Jeffrey Frentzen

As a magazine editor, I thrive on digging up the best information on any subject and disseminating it to PSP ’s readership as a pastor would preach to his flock.

As a lifeline to news, opinion, and every imaginable kind of information resource, the Internet has replaced television, radio, most newspapers and magazines, the Yellow Pages, Want-advertisers, etc—in other words, the types of information delivery and communication methods that are fast becoming antiquated.

PSP magazine is not limited to its printed edition—it has expanded into the online universe, as has any forward-thinking periodical in 2011. We “repurpose” our printed information into the digital realm with several online venues in mind: this Web site, Facebook (as PSP: Plastic Surgery Practice at, Twitter (as PSPeditor), and a LinkedIn group. The hubs that serve all of these resources include PSP‘s weekly e-newsletter, the eReport, and my Web browser.

In my role as PSP‘s primary disseminator, I frequently draw inspiration and a ton of information from other online information sources. The flow of online dissemination is an endless stream that shoots the digital rapids, coalesces into little pools of data, shifts or drifts in circles, doubles back, or appears briefly for just seconds. No matter how it flows, part of my job in servicing the plastic and cosmetic surgeons reading this editorial is to capture the information, parse it, filter it, and either rework or rebroadcast it, or let it go on its way untouched.

For what it is worth, my Web browsing activities follow a path that changes little during its course every workday.


First and foremost, I use Google Alerts to keep me abreast of the latest news in plastic surgery, cosmetic surgery, body-contouring subjects, practice management, and dermatology. That yields approximately 250 e-mails per day on average. Most of them are useless PR or junk attached at a machine-generated Web page about generic plastic surgery information. Dealing with these is why my keyboard’s “delete” key is so very worn.

Then, I make my rounds, starting with MDLinx and its welter of practice- and surgery-related feeds (, followed by Medical News Today and Medpage. MDLinx, by the way, offers an extensive list of e-mail-based newsletters catering to multiple disciplines; its practice management section, for instance, is superior.

There are some physicians who do an excellent job of scouring the Internet for aesthetic medicine topics, and I gravitate toward them, including the following:Suture for a Living (; Jeffrey Benabio, MD, FAAD’s Dermatology Blog (; and Barry Eppley, MD’s Explore Plastic Surgery ( are excellent resources. Unlike a large majority of the Web sites and blogs devoted to plastic surgery, these sites cater to the physician and not the consumer.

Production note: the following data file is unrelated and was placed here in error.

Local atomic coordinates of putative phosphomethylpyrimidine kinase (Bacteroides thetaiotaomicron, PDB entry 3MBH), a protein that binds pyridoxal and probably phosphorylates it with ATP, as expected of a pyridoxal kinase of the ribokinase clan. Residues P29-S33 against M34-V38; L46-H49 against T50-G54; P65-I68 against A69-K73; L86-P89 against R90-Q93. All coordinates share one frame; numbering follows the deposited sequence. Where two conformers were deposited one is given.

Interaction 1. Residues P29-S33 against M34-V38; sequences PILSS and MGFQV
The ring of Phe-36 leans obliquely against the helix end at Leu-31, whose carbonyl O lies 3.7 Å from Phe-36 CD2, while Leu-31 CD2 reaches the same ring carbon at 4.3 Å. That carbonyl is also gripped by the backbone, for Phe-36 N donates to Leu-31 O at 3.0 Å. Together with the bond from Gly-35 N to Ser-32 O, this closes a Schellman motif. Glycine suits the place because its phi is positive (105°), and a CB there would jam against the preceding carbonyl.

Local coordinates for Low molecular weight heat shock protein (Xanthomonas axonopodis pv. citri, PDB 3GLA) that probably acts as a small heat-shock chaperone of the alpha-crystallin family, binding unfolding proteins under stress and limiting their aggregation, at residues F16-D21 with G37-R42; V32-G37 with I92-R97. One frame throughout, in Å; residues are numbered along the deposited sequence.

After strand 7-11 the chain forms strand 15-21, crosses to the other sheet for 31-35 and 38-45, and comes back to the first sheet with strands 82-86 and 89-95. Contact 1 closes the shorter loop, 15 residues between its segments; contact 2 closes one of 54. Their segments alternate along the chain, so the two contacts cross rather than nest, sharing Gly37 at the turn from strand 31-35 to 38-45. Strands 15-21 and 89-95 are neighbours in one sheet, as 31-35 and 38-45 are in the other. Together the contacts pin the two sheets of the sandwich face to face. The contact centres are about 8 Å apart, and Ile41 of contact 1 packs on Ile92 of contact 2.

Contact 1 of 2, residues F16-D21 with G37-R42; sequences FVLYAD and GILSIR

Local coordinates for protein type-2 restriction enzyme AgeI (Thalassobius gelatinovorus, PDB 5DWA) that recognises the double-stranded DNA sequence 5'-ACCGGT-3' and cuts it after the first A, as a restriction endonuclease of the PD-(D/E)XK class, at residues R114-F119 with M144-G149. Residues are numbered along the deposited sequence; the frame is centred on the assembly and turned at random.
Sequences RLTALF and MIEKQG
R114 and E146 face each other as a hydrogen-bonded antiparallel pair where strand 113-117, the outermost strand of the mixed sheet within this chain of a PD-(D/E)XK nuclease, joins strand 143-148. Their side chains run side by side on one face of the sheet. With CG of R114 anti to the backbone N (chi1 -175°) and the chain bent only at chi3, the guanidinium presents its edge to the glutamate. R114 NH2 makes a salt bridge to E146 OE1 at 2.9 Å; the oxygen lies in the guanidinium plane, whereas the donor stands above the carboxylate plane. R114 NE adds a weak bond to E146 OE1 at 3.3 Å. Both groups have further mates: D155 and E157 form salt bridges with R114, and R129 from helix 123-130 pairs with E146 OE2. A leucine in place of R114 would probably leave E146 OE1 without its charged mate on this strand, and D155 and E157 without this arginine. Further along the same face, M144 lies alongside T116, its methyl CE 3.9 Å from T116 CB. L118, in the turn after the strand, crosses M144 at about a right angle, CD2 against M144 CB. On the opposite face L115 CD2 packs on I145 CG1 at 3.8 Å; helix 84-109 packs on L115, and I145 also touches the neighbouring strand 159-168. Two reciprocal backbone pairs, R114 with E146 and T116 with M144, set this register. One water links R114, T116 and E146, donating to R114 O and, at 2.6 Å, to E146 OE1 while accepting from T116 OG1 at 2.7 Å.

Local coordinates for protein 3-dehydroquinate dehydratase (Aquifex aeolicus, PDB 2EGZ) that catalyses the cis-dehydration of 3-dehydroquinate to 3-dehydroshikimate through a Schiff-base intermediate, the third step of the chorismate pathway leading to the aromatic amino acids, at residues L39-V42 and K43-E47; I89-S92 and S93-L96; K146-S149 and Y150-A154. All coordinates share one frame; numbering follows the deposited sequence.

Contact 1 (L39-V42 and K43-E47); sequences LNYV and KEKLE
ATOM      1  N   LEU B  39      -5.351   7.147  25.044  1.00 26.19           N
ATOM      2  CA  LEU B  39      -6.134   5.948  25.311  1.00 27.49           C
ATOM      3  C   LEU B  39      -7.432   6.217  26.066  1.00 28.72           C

Even though you will find surgeons who cover celebrity and so-called awful plastic surgery, these sites are of little interest to physicians looking for industry news or tips and tricks. They can be good for their entertainment value, though.

Every other day, I will check out the various microsites at BNET ( The Covert Rationing Blog ([removed][/removed]) is a nicely journalistic and jaundiced view of the nature of our evolving health care dilemma.

I will also check out Cosmetic Design North America for the latest in skin care news ([removed][/removed]), followed by a quantum jump over the “aesthetic fence” to Thomas Fiala, MD, FACS, FRSCS’s amazing Orlando Plastic Surgery Blog (

Other sites of note: Skin & Allergy News ([removed][/removed]); Colin Stewart’s In Your Face (, which often follows celebrity skin but frequently delivers hard news; (, which includes excellent physician commentary on medicine, health, patients, and hospitals; Aesthetic Medicine Medical Spa News (; QMP’s Plastic Surgery Pulse News (; and the physician-generated self-help sites MakeMeHeal ( and RealSelf (

A few of the field’s societies and official organizations are worth a regular look, too. Under this heading, I include the American Society of Plastic Surgeons’ main Web site (; the American Academy of Cosmetic Surgeons (; the American Board of Plastic Surgery (; the American Society of Aesthetic Plastic Surgery (; and the American Academy of Facial Plastic and Reconstructive Surgery (

The International Alliance of Hair Restoration Surgeons (, the International Association For Physicians in Aesthetic Medicine site (,, and sites are also worthy resources.